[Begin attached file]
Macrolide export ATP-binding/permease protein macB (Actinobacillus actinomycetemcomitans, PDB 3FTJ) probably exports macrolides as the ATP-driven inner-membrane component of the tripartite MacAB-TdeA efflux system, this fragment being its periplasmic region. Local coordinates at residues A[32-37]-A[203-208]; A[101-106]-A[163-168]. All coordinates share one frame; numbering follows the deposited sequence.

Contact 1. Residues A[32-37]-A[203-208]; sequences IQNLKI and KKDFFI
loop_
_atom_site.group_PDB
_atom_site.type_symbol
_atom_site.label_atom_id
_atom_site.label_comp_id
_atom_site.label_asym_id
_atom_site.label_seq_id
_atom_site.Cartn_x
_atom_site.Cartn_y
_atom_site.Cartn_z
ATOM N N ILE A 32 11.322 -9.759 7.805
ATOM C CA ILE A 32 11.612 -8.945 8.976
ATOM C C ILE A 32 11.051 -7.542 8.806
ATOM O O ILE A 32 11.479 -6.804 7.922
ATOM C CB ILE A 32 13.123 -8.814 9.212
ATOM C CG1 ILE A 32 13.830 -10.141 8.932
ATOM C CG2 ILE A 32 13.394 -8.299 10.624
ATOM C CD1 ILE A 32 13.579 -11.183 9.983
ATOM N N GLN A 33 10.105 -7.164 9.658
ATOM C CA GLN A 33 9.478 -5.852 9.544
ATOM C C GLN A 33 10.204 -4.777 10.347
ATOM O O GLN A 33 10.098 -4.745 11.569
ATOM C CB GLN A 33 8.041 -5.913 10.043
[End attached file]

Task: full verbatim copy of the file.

Macrolide export ATP-binding/permease protein macB (Actinobacillus actinomycetemcomitans, PDB 3FTJ) probably exports macrolides as the ATP-driven inner-membrane component of the tripartite MacAB-TdeA efflux system, this fragment being its periplasmic region. Local coordinates at residues A[32-37]-A[203-208]; A[101-106]-A[163-168]. All coordinates share one frame; numbering follows the deposited sequence.

Contact 1. Residues A[32-37]-A[203-208]; sequences IQNLKI and KKDFFI
loop_
_atom_site.group_PDB
_atom_site.type_symbol
_atom_site.label_atom_id
_atom_site.label_comp_id
_atom_site.label_asym_id
_atom_site.label_seq_id
_atom_site.Cartn_x
_atom_site.Cartn_y
_atom_site.Cartn_z
ATOM N N ILE A 32 11.322 -9.759 7.805
ATOM C CA ILE A 32 11.612 -8.945 8.976
ATOM C C ILE A 32 11.051 -7.542 8.806
ATOM O O ILE A 32 11.479 -6.804 7.922
ATOM C CB ILE A 32 13.123 -8.814 9.212
ATOM C CG1 ILE A 32 13.830 -10.141 8.932
ATOM C CG2 ILE A 32 13.394 -8.299 10.624
ATOM C CD1 ILE A 32 13.579 -11.183 9.983
ATOM N N GLN A 33 10.105 -7.164 9.658
ATOM C CA GLN A 33 9.478 -5.852 9.544
ATOM C C GLN A 33 10.204 -4.777 10.347
ATOM O O GLN A 33 10.098 -4.745 11.569
ATOM C CB GLN A 33 8.041 -5.913 10.043